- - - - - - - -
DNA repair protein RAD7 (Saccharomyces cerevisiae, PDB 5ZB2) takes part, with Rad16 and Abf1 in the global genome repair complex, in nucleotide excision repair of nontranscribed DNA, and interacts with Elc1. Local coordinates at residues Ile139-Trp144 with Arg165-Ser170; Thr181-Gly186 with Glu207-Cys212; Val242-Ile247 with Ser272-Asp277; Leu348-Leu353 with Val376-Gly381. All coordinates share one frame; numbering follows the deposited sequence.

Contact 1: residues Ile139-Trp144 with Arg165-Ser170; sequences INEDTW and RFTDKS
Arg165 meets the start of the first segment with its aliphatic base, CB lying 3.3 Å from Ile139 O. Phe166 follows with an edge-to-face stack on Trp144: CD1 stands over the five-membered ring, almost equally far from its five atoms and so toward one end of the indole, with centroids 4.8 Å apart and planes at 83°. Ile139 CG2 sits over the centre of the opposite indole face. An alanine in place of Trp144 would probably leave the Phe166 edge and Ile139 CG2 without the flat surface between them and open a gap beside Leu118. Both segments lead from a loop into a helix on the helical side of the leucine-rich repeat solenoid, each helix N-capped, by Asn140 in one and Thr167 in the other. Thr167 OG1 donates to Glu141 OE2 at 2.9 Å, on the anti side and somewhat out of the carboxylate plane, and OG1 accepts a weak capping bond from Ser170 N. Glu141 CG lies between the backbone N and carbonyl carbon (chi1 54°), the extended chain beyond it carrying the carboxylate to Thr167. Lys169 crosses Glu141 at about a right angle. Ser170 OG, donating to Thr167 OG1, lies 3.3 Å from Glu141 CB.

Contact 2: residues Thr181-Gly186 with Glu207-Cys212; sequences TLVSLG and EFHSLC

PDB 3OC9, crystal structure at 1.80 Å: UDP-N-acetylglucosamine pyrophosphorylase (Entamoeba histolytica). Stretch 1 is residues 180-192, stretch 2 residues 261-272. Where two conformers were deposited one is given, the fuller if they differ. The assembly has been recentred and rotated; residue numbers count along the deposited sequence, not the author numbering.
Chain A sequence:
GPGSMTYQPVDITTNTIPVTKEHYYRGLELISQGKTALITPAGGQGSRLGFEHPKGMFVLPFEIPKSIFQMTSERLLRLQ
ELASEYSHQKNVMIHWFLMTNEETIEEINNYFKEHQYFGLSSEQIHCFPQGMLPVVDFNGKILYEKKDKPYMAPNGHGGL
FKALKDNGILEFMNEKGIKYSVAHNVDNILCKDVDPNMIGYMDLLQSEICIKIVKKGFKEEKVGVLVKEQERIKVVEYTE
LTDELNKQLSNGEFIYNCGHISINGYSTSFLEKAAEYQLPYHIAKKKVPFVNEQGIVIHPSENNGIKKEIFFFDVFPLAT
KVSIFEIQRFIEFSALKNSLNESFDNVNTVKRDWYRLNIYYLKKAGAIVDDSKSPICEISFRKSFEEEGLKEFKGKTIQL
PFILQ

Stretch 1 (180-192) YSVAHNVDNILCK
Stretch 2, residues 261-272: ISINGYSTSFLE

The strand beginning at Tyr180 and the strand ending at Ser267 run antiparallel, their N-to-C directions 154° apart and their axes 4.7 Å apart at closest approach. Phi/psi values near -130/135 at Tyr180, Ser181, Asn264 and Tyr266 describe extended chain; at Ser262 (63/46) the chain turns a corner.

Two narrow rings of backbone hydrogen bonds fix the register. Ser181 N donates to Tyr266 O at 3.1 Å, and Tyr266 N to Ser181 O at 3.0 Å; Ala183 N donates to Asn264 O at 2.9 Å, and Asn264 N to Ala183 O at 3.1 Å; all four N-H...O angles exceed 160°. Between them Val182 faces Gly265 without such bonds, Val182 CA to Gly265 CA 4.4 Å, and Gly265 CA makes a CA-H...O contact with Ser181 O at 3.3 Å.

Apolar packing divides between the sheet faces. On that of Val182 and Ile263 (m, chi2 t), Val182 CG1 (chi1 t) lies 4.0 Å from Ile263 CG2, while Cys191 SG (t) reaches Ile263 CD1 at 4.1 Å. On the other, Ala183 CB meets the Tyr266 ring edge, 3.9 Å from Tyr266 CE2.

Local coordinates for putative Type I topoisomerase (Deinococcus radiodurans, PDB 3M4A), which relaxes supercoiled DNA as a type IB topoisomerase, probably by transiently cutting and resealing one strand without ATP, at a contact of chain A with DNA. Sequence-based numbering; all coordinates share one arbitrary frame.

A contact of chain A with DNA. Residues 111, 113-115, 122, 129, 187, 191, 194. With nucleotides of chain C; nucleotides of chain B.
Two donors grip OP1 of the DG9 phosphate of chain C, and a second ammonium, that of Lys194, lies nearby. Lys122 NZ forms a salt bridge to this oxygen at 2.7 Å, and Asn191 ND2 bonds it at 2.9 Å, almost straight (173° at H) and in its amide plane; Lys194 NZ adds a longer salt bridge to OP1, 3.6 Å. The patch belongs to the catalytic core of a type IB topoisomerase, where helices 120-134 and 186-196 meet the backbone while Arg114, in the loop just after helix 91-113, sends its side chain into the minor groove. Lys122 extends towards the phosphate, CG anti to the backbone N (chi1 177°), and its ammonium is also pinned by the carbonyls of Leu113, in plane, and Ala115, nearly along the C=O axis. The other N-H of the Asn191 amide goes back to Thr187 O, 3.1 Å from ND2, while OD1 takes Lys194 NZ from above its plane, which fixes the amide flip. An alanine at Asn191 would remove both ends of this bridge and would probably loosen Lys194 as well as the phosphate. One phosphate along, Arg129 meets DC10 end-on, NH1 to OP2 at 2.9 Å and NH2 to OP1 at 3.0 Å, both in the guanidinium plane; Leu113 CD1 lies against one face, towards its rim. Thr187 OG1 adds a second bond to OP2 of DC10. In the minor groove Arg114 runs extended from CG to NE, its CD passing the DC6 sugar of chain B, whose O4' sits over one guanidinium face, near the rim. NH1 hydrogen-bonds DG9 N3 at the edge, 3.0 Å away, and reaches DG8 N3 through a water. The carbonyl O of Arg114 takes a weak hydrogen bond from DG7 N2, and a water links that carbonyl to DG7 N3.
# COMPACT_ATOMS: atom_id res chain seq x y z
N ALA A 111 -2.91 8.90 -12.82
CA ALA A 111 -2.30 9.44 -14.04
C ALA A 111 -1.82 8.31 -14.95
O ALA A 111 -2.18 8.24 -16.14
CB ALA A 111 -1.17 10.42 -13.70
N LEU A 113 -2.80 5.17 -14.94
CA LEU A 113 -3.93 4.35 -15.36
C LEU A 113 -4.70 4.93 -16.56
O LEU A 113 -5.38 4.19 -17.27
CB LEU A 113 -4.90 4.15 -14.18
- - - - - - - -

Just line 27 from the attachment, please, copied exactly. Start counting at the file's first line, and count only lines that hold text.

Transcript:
N LEU A 113 -2.80 5.17 -14.94